Categories > Anime/Manga > Full Metal Alchemist > Shrapnel


by Penfreak 0 reviews

AU. Alphonse waited at the end of the line, feeling as though he were luggage. But now that he and many other children had been evacuated from the cities and industrial areas, all they could do was...

Category: Full Metal Alchemist - Rating: PG - Genres: Drama - Characters: Alphonse Elric, Winry Rockbell - Warnings: [?] - Published: 2006-09-01 - Updated: 2006-09-01 - 1027 words

Disclaimer: Fullmetal Alchemist is © to Hiromu Arakawa.

Shrapnel - Prologue
/By Penfreak/

Huddled in an oversized coat, ten-year-old Alphonse Elric stood against the wall of Rizenbul Station, with a tag around his neck and his belongings in a suitcase. Though he was for the most part absorbed in his own worries and concerns, he heard the excited mutterings from the fifty or so other children who he had travelled with, and wondered why he couldn't feel the same excitement.

"I hope I get to stay on a farm!"

"Maybe they'll teach me how to bake bread!"

"I wanna see the cows!"

Occasionally, a person from the village would come up, speak to one of the two schoolteachers who had taken responsibility of them all, and take away one or two of the children. Alphonse wasn't sure what to think of it - he knew that they were all here for their own safety, but hadn't they always been taught not to talk to strangers? He fidgeted with the name tag, uncomfortable. Why couldn't his brother be here?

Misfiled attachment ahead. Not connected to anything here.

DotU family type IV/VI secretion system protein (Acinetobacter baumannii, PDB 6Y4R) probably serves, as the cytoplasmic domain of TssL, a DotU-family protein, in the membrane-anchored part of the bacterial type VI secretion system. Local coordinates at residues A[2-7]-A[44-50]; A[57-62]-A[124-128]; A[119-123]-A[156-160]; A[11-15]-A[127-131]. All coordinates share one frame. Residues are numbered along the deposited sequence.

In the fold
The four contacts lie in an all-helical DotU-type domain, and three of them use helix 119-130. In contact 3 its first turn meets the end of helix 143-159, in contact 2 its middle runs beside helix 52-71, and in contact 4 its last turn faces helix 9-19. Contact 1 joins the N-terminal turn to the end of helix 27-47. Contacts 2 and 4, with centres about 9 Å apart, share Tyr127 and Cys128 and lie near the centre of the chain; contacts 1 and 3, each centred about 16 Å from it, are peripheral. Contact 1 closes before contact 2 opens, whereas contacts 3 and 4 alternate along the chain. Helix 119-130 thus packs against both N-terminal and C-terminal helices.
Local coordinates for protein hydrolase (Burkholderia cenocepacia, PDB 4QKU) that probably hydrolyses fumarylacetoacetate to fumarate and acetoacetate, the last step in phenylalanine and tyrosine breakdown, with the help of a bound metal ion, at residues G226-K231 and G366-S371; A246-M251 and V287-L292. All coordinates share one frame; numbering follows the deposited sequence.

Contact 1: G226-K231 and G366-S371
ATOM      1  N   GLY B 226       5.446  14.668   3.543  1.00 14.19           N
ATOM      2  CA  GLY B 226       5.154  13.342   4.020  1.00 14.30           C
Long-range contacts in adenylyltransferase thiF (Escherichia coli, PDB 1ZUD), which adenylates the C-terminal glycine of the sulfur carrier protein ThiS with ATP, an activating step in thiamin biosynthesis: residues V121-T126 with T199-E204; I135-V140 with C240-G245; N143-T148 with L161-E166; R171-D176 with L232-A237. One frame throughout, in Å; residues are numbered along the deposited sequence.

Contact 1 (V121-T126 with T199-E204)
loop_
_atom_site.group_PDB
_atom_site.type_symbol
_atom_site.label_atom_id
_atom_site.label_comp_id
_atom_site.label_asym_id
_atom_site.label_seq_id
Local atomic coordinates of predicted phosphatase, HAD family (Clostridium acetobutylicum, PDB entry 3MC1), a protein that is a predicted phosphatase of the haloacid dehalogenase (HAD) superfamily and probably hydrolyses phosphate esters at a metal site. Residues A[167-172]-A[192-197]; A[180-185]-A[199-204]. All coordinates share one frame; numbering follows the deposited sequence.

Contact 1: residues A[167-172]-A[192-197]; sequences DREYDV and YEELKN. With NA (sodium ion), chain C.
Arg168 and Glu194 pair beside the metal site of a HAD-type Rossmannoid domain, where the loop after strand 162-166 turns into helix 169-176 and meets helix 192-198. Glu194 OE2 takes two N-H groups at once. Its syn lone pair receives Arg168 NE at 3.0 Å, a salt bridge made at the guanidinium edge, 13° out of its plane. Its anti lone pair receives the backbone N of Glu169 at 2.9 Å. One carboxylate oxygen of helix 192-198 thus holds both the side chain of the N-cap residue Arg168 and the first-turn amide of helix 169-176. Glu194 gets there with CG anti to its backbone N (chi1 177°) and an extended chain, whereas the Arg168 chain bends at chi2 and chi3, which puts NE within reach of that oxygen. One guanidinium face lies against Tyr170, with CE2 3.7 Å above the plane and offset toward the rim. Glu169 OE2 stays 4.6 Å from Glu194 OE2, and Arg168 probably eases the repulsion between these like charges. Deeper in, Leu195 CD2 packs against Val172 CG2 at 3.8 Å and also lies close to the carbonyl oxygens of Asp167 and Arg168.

It was all going slower than Alphonse had anticipated, and it was cold. Even with the thick, weighty coat his father had given to him before he had left their home in Central, he found himself uncontrollably shivering. 'Well, it is raining,' he considered. 'And about half of us have already gone. I wonder how long it'll take for someone to claim me?'

He lifted his head up to look at the clock. Maybe if he watched the minute hand tick by, he could be distracted from the memories of those horrible flying machines that sent bombs down on the city? In the pocket of his coat, he held a piece of shrapnel from the raid everyone believed had killed his brother, Edward. He gripped the metal tightly, before pulling his attention from the clock and back to the floor, glancing back up periodically.

Another fifteen minutes ticked past, and all of the other children had been taken away. 'Maybe there aren't any homes left?' the boy worried, before he sighed and walked up to one of the schoolteachers. "Excuse me," he said, softly. "Is anyone else going to come? Maybe I should go back home to my father."

The teacher shook her head, and reassured him that someone else would arrive for him. She gave him a cucumber sandwich wrapped in foil, and suggested that he take a rest on one of the benches.

As it had been made several hours ago, the water from the cucumber had caused the sandwich to become soggy, but it wouldn't be polite to reject the food. Alphonse smiled and thanked the lady, before reluctantly going to sit on the bench.